Immigration News That You Can Use – Public Charge, Venezuela/Burma Tps, and Interpreters

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As we notice that many readers would like to know about immigration developments in small bites rather than large articles, we will begin to write a series of shorter summaries of what we hope to be useful developments in the field:

1. Public charge – The law has now officially reverted to 1999 and the rules in place until the Trump Administration. The old guidelines as to what were considered means tested public charge benefits only included SSI, Temporary Assistance For Needy Families (TANF), state and local cash assistance programs providing benefits for income maintenance (often called “General Assistance” programs), and programs (including Medicaid) supporting persons institutionalized for long-term care, e.g. nursing homes or mental health institutions. The Trump administration added food stamp program participation (SNAP), Section 8 housing assistance under the housing choice voucher program, Section 8 project-based rental assistance, including moderate rehabilitation, public housing (under the Housing Act of 1937), and federally funded Medicaid (with certain exceptions). All of the Trump add-ons are now out. Readers should also remember that DHS has never considered as public charge benefits the receipt of emergency medical assistance, disaster relief, participation in the national school lunch programs, special supplemental nutrition program for women, infants, and children, the children’s health insurance program, subsidies for foster care and adoption, government-subsidized student and mortgage loans, energy assistance, food pantries and homeless shelters, and Head Start.

2. Public charge – Financial joint sponsors have much less to fear from intrusions or attempts by city, state or federal governments to intimidate them and to claw back monies that the entities have expended on means tested public benefits for persons being sponsored. Before the Trump administration, the issue of claw back had been largely settled on the side of joint sponsors as it was unpopular the few times that it was tried when claw back suits were filed. The Trump administration on the other hand made fierce attacks on family-based financial sponsorship. It first announced in a May 23, 2019 “Presidential Memorandum on Enforcing the Legal Responsibilities of Sponsors of Aliens,” that it would go after sponsors, and if a sponsor did not reimburse an agency upon request, the agency could then seek a court order for reimbursement. It next launched a new Systematic Alien Verification for Entitlements (SAVE) initiative in September 2020 encouraging all agencies administering federal means tested public benefits to use the new SAVE sponsorship initiative functionality to manage and report their sponsorship and agency reimbursement decisions. In the same month, the administration placed even more pressure on joint sponsors in a proposed rule, “Collection and Use of Biometrics by US Citizenship and Immigration Services,” that it could collect the biometrics of any sponsor associated with an immigration benefit or request including US citizens. Finally, it published a notice of proposed rulemaking, “Affidavit of Support on Behalf of Immigrants,” on October 2, 2020, to further intimidate potential joint sponsors by requiring them to submit three years tax returns, banking information, credit scores, credit reports, and information on their receipt of public benefits, and past failure to meet support obligations in other cases. The Biden administration issued Executive Order 14012, “Restoring Faith in Our Legal Immigration Systems and Strengthening Integration and Inclusion Efforts for New Americans,” on February 2, 2021, revoking the 2019 Trump presidential memorandum, and DHS withdrew the affidavit of support notice of proposed rulemaking on March 19, 2021. In its withdrawal, DHS stated that it was aiming to reduce barriers and alleviate burdens on American families who wished to sponsor individuals immigrating to the US within the legal immigration system.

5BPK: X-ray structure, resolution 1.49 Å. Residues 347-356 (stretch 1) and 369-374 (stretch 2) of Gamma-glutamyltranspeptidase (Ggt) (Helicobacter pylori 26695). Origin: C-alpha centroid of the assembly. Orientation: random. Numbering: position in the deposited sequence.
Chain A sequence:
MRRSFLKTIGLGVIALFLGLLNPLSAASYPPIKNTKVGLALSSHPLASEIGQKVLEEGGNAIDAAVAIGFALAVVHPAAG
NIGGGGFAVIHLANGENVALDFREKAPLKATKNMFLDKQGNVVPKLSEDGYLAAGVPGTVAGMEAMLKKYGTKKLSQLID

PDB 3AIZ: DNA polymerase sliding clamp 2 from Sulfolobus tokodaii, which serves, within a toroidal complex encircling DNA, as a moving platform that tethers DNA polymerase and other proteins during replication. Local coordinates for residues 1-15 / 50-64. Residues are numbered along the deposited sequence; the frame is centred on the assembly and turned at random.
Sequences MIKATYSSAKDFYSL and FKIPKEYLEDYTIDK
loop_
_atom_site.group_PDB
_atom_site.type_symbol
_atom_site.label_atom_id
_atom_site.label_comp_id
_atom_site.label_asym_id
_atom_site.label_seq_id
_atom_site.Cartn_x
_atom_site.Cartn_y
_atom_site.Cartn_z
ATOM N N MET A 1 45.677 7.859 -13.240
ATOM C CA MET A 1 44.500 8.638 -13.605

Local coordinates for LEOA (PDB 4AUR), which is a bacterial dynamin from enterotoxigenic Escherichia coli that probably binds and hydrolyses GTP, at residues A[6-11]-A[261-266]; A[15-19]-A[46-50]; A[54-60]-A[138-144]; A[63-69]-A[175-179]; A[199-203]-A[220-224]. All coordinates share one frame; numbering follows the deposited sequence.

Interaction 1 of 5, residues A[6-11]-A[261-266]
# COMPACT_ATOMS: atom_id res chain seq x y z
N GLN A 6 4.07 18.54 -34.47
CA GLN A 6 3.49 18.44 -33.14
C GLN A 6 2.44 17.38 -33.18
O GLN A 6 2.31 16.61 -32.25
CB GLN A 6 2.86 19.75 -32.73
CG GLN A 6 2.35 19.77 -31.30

3. Public charge – Cancellation of the Trump administration’s public charge rules means wholesale changes to the relevant immigration forms, and readers should not be caught short in using the pre-March 10, 2021, forms on or after April 19, 2021. The 3/10/21 edition of the forms must be used on that date barring an extension in the use of the older forms by DHS. Otherwise, usage of old forms brings the penalty of automatic rejection of applications and petitions. Those forms are I-485, I-485 supplements A & J for adjustment of status to permanent residence, I-864, I-864A, I-864W & EZ affidavits of support, I-129 petition for nonimmigrant worker, I-129 CW and CWR relating to the Commonwealth of the Northern Mariana Islands, and both I-539 & I-539A for change/extension of nonimmigrant status.

4. Public charge – Forms I-944 Declaration of Self-Sufficiency for adjustment of status to permanent residence and DS-5540 Public Charge Questionnaire for immigrant visa processing are both canceled. The I-944 was the more important as use of the DS-5540 had been enjoined by the US District Court for the Southern District of New York on July 29, 2020. With their demise goes the need to provide evidence of health insurance or ability to obtain such upon immigrating along with the torturous putting together of asset items with expert appraisals of worth and documents of education including expert evaluations in some cases.

5. Public charge – Gone also are forms I-945 Public Charge Bond and I-356 Request for Cancellation of Public Charge Bond which USCIS could impose in questionable cases to require applicants to post bonds beginning at $8100 adjusted for inflation annually to ensure that they would not become public charges.